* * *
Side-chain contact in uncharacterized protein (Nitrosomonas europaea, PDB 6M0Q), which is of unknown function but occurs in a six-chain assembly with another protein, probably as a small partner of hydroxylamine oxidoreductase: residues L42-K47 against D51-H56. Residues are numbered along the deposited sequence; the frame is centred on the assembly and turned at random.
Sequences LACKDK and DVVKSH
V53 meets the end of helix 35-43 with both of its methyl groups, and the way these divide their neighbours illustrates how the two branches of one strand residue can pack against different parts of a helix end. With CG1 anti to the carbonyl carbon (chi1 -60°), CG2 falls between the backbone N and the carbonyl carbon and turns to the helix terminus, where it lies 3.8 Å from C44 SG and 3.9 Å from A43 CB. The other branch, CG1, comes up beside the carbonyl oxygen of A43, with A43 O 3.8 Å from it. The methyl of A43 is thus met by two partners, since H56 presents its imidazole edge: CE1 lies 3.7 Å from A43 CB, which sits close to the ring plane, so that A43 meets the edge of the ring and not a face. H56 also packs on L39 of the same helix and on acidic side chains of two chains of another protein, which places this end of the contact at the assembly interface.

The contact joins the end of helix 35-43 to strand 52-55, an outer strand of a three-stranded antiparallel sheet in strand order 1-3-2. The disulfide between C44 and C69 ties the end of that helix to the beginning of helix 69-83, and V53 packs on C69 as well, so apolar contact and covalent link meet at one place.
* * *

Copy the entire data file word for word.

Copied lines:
Side-chain contact in uncharacterized protein (Nitrosomonas europaea, PDB 6M0Q), which is of unknown function but occurs in a six-chain assembly with another protein, probably as a small partner of hydroxylamine oxidoreductase: residues L42-K47 against D51-H56. Residues are numbered along the deposited sequence; the frame is centred on the assembly and turned at random.
Sequences LACKDK and DVVKSH
V53 meets the end of helix 35-43 with both of its methyl groups, and the way these divide their neighbours illustrates how the two branches of one strand residue can pack against different parts of a helix end. With CG1 anti to the carbonyl carbon (chi1 -60°), CG2 falls between the backbone N and the carbonyl carbon and turns to the helix terminus, where it lies 3.8 Å from C44 SG and 3.9 Å from A43 CB. The other branch, CG1, comes up beside the carbonyl oxygen of A43, with A43 O 3.8 Å from it. The methyl of A43 is thus met by two partners, since H56 presents its imidazole edge: CE1 lies 3.7 Å from A43 CB, which sits close to the ring plane, so that A43 meets the edge of the ring and not a face. H56 also packs on L39 of the same helix and on acidic side chains of two chains of another protein, which places this end of the contact at the assembly interface.

The contact joins the end of helix 35-43 to strand 52-55, an outer strand of a three-stranded antiparallel sheet in strand order 1-3-2. The disulfide between C44 and C69 ties the end of that helix to the beginning of helix 69-83, and V53 packs on C69 as well, so apolar contact and covalent link meet at one place.